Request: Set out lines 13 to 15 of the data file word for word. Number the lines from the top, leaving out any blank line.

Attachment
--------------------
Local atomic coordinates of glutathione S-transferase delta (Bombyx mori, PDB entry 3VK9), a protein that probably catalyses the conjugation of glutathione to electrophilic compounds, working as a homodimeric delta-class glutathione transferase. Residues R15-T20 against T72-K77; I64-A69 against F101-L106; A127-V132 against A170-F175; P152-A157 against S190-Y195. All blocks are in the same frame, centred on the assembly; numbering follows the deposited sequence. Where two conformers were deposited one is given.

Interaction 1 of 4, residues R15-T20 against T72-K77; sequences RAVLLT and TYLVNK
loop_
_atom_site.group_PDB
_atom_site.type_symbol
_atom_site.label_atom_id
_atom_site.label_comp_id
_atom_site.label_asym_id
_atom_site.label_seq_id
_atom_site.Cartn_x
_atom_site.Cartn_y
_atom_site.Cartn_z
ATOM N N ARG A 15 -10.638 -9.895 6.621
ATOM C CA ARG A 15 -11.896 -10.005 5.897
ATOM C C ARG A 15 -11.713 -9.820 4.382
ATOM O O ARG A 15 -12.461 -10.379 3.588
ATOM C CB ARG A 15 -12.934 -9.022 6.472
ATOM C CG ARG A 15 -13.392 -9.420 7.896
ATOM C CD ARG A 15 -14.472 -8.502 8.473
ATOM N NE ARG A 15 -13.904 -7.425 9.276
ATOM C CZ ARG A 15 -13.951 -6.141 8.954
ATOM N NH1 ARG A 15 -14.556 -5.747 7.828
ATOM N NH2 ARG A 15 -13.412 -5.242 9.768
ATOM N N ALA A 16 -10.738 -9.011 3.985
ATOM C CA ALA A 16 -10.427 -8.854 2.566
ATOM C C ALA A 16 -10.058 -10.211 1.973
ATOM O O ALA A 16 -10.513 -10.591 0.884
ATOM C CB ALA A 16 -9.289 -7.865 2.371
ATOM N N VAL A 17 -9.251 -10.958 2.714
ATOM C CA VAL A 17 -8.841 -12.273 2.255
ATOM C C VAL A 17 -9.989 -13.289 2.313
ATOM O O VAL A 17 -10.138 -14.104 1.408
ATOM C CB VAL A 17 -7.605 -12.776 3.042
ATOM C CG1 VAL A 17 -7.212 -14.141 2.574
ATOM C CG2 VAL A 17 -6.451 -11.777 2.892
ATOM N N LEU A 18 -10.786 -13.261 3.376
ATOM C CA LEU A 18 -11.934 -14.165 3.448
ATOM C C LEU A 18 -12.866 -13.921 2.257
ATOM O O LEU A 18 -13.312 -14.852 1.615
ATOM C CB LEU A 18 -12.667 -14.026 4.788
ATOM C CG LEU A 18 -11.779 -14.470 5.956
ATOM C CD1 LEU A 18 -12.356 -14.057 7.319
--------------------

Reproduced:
ATOM N N ARG A 15 -10.638 -9.895 6.621
ATOM C CA ARG A 15 -11.896 -10.005 5.897
ATOM C C ARG A 15 -11.713 -9.820 4.382